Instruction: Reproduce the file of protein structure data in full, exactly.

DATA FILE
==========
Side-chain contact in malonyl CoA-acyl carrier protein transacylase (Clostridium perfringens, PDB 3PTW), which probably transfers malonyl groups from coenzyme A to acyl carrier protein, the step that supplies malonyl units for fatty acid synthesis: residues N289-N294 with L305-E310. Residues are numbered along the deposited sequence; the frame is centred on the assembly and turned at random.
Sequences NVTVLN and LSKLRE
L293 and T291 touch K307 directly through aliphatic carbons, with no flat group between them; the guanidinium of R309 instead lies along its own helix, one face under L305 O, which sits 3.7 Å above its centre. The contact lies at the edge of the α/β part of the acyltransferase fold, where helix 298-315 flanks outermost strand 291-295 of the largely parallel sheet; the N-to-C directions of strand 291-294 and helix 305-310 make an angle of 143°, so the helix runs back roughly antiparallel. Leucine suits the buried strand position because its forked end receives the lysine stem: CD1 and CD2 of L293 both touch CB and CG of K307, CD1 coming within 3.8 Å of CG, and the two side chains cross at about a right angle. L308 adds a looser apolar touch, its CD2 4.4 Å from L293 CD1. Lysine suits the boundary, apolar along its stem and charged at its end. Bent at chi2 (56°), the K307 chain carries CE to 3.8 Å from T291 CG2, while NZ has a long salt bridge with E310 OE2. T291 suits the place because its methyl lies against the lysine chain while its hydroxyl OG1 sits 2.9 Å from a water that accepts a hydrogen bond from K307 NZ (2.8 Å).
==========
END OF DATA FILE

Side-chain contact in malonyl CoA-acyl carrier protein transacylase (Clostridium perfringens, PDB 3PTW), which probably transfers malonyl groups from coenzyme A to acyl carrier protein, the step that supplies malonyl units for fatty acid synthesis: residues N289-N294 with L305-E310. Residues are numbered along the deposited sequence; the frame is centred on the assembly and turned at random.
Sequences NVTVLN and LSKLRE
L293 and T291 touch K307 directly through aliphatic carbons, with no flat group between them; the guanidinium of R309 instead lies along its own helix, one face under L305 O, which sits 3.7 Å above its centre. The contact lies at the edge of the α/β part of the acyltransferase fold, where helix 298-315 flanks outermost strand 291-295 of the largely parallel sheet; the N-to-C directions of strand 291-294 and helix 305-310 make an angle of 143°, so the helix runs back roughly antiparallel. Leucine suits the buried strand position because its forked end receives the lysine stem: CD1 and CD2 of L293 both touch CB and CG of K307, CD1 coming within 3.8 Å of CG, and the two side chains cross at about a right angle. L308 adds a looser apolar touch, its CD2 4.4 Å from L293 CD1. Lysine suits the boundary, apolar along its stem and charged at its end. Bent at chi2 (56°), the K307 chain carries CE to 3.8 Å from T291 CG2, while NZ has a long salt bridge with E310 OE2. T291 suits the place because its methyl lies against the lysine chain while its hydroxyl OG1 sits 2.9 Å from a water that accepts a hydrogen bond from K307 NZ (2.8 Å).